Since going through Retrouvaille, George and Cielito talk about their faith more openly with each other while on walks or out to dinner. “We share this faith life together and we share it with other people,” including close friends from their parish, George said, “and that has made a big difference for us.”
In a way, George and Cielito feel fortunate that their kids have witnessed the challenges of their marriage. “It’s been a gift for the kids because … they’ve seen the highs and lows, and yet they’re witnessing that unconditional love that people talk about,” Cielito said. “Now the kids know the reality is you have to work at [marriage].”
What started as the couple’s simple desire to “pay it forward” by becoming Retrouvaille mentors has helped their own marriage stay strong.
“What gets reaffirmed to us every time we do a weekend, every time we work with couples,” George said, “is we see how far we’ve come.”
Retrouvaille is a nonprofit, volunteer peer ministry with Catholic origins that is committed to healing marriages with the help of the Holy Spirit. It began more than 40 years ago in Quebec, Canada, and soon spread to the U.S. and beyond.
Retrouvaille has three phases:
- A weekend experience where couples learn tools to help them communicate, forgive and trust. Couples do not share their personal struggles with the group; instead, they are guided by presenter couples (many of them Retrouvaille alums) and a priest.
- A series of two-hour talks over a six-week period to continue developing the skills learned during the weekend experience.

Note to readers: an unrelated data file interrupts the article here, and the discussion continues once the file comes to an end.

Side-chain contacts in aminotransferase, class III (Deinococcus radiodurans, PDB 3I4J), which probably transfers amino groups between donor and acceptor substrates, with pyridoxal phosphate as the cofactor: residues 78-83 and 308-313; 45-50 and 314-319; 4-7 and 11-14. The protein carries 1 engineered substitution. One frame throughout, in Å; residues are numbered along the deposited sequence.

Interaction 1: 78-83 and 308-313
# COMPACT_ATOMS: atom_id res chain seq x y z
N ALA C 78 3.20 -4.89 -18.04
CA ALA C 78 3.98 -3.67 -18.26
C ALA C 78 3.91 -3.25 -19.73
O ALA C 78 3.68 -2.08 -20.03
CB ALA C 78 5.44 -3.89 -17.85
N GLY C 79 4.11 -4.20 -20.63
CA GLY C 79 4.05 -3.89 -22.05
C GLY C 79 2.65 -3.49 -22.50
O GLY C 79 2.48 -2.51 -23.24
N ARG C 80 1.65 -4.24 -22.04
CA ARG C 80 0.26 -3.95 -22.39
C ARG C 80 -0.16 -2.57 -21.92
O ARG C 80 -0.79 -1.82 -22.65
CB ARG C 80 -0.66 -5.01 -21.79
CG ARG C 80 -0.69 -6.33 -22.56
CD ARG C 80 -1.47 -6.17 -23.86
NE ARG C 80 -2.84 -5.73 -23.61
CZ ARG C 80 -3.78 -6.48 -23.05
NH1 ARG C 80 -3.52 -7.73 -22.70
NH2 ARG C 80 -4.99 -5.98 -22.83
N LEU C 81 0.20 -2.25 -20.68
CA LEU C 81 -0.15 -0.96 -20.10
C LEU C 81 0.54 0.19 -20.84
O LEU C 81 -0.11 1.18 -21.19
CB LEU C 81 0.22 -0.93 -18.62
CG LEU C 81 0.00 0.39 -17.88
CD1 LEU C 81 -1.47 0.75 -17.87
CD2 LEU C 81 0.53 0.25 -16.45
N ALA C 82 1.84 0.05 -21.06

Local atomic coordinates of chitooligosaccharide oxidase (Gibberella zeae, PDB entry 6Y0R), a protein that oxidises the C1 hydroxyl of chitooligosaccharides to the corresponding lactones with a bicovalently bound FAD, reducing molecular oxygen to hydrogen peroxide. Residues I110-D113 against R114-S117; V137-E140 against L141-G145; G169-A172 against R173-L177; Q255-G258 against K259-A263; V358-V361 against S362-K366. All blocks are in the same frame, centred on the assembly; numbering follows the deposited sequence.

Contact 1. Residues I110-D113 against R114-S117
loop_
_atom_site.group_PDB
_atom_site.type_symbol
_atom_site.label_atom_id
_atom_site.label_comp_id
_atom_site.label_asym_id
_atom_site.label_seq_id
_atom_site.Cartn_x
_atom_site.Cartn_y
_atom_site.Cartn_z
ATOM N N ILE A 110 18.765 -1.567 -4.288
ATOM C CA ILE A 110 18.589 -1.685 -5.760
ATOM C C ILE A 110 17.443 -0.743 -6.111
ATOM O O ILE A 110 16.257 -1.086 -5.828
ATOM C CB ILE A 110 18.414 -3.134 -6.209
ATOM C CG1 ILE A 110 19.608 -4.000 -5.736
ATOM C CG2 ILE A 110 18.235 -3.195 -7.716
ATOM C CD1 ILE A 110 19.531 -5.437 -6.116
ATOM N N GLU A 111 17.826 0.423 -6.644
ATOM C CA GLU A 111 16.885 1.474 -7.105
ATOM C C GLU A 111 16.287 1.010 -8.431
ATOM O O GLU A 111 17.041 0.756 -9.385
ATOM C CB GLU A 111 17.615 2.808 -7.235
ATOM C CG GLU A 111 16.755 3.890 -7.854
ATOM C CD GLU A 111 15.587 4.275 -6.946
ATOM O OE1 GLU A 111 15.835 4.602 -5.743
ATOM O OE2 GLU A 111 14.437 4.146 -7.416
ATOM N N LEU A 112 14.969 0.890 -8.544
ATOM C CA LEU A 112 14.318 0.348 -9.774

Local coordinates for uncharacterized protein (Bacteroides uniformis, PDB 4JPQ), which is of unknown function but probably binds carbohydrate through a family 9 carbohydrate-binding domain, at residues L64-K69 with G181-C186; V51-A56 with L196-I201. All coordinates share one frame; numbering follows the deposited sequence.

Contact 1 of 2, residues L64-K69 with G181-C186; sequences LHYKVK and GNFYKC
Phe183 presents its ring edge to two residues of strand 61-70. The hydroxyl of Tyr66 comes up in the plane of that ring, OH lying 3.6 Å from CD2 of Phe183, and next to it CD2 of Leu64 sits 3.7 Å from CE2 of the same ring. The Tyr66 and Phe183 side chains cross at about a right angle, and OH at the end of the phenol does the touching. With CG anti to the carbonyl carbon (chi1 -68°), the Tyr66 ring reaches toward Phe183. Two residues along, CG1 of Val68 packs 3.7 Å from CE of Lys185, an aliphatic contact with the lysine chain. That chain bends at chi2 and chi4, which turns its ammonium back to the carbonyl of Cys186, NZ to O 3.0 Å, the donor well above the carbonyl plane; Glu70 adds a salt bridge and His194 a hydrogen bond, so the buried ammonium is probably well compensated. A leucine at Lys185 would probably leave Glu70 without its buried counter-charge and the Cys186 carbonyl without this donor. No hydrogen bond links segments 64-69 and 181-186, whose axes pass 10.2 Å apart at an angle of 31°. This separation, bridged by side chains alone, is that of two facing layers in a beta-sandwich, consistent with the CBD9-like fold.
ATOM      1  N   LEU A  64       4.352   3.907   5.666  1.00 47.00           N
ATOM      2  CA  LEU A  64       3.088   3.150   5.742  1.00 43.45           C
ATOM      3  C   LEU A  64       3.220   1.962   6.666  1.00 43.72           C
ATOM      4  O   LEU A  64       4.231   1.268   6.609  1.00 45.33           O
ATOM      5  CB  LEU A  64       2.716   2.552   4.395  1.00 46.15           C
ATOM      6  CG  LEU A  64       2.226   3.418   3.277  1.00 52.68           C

- Monthly support meetings called CORE (Continuing Our Retrouvaille Experience).
The program welcomes people of any faith or no faith background; no effort is made to push religion on participants, said George Lane, who serves as a volunteer mentor. The privacy of couples is respected — for instance, only first names are used and taking photos and videos is prohibited.
In Western Washington, 52 couples have been served by the program in the last 24 months, said Jim Anderson, a community coordinator of Retrouvaille in Seattle.
Anyone struggling in their marriage is encouraged to consider the program. “It’s not a sign of weakness, but a sign of strength to ask for help,” said Msgr. Robert M. Siler of the Diocese of Yakima, who is one of the weekend presenters. “Trust that there are others willing to help. That’s what building up a Christian community is all about.”
The next weekend in Western Washington will be held in September. Learn more at www.helpourmarriage.org.